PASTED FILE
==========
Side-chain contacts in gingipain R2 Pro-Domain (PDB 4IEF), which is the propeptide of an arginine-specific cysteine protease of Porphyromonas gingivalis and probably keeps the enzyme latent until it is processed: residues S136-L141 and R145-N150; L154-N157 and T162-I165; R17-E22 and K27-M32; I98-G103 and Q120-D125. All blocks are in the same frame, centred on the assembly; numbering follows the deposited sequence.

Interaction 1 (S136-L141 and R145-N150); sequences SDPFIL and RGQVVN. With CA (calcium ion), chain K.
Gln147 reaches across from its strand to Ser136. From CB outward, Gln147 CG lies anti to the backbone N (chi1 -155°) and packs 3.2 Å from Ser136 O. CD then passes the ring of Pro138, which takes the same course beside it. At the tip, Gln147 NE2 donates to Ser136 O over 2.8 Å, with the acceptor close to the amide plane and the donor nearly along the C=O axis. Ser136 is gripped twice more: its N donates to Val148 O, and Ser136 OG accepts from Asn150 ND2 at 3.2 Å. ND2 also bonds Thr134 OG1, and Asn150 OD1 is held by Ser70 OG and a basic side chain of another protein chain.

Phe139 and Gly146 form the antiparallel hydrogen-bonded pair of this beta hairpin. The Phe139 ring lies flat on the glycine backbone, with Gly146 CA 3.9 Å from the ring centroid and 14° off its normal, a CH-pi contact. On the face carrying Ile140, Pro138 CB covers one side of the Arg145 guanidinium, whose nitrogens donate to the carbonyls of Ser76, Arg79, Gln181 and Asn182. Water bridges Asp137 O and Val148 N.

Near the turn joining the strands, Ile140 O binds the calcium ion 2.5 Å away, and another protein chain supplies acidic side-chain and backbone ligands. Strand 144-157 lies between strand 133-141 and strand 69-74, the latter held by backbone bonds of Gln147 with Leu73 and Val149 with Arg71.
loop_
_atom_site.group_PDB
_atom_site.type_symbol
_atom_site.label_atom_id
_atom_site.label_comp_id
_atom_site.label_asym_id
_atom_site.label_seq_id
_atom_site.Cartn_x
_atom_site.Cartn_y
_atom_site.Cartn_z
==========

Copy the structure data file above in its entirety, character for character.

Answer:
Side-chain contacts in gingipain R2 Pro-Domain (PDB 4IEF), which is the propeptide of an arginine-specific cysteine protease of Porphyromonas gingivalis and probably keeps the enzyme latent until it is processed: residues S136-L141 and R145-N150; L154-N157 and T162-I165; R17-E22 and K27-M32; I98-G103 and Q120-D125. All blocks are in the same frame, centred on the assembly; numbering follows the deposited sequence.

Interaction 1 (S136-L141 and R145-N150); sequences SDPFIL and RGQVVN. With CA (calcium ion), chain K.
Gln147 reaches across from its strand to Ser136. From CB outward, Gln147 CG lies anti to the backbone N (chi1 -155°) and packs 3.2 Å from Ser136 O. CD then passes the ring of Pro138, which takes the same course beside it. At the tip, Gln147 NE2 donates to Ser136 O over 2.8 Å, with the acceptor close to the amide plane and the donor nearly along the C=O axis. Ser136 is gripped twice more: its N donates to Val148 O, and Ser136 OG accepts from Asn150 ND2 at 3.2 Å. ND2 also bonds Thr134 OG1, and Asn150 OD1 is held by Ser70 OG and a basic side chain of another protein chain.

Phe139 and Gly146 form the antiparallel hydrogen-bonded pair of this beta hairpin. The Phe139 ring lies flat on the glycine backbone, with Gly146 CA 3.9 Å from the ring centroid and 14° off its normal, a CH-pi contact. On the face carrying Ile140, Pro138 CB covers one side of the Arg145 guanidinium, whose nitrogens donate to the carbonyls of Ser76, Arg79, Gln181 and Asn182. Water bridges Asp137 O and Val148 N.

Near the turn joining the strands, Ile140 O binds the calcium ion 2.5 Å away, and another protein chain supplies acidic side-chain and backbone ligands. Strand 144-157 lies between strand 133-141 and strand 69-74, the latter held by backbone bonds of Gln147 with Leu73 and Val149 with Arg71.
loop_
_atom_site.group_PDB
_atom_site.type_symbol
_atom_site.label_atom_id
_atom_site.label_comp_id
_atom_site.label_asym_id
_atom_site.label_seq_id
_atom_site.Cartn_x
_atom_site.Cartn_y
_atom_site.Cartn_z